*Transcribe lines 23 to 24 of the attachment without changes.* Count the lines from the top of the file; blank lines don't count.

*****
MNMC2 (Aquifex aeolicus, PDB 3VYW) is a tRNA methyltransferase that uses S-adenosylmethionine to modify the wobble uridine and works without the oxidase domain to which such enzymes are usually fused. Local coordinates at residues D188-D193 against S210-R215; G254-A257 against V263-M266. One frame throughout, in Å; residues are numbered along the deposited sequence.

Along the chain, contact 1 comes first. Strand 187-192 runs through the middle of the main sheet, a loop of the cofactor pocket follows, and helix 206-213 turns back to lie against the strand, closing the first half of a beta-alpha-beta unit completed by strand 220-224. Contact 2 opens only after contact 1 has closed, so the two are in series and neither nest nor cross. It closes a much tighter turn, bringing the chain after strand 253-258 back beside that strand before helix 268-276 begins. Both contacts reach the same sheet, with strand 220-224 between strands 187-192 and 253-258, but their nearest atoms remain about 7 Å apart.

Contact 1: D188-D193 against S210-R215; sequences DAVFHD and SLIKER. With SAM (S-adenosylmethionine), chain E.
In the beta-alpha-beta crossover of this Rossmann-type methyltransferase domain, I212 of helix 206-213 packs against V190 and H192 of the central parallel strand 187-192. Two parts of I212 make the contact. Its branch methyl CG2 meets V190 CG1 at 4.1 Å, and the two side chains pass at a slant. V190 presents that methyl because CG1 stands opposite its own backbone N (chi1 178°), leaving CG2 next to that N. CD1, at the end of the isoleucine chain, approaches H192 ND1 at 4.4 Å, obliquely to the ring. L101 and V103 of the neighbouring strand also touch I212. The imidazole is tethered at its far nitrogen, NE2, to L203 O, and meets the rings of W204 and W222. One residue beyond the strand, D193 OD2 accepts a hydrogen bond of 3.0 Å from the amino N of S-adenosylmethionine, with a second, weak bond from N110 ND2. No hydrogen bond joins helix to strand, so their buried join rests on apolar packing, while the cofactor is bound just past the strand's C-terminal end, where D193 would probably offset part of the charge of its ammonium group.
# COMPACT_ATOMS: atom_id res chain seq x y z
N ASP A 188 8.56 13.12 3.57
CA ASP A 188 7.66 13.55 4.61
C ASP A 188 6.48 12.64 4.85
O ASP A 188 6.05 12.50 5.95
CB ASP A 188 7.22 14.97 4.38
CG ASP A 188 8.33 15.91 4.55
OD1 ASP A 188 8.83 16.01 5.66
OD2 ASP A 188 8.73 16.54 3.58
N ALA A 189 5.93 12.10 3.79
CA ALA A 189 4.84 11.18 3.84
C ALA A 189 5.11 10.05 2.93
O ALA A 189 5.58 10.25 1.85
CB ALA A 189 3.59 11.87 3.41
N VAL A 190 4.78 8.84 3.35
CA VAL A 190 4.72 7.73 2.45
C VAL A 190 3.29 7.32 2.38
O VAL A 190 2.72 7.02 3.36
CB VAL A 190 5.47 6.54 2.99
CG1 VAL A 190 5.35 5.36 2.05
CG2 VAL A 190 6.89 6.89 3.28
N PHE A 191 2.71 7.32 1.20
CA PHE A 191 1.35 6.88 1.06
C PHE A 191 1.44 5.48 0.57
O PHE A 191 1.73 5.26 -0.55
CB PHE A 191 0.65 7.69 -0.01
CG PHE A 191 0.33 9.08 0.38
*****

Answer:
CB VAL A 190 5.47 6.54 2.99
CG1 VAL A 190 5.35 5.36 2.05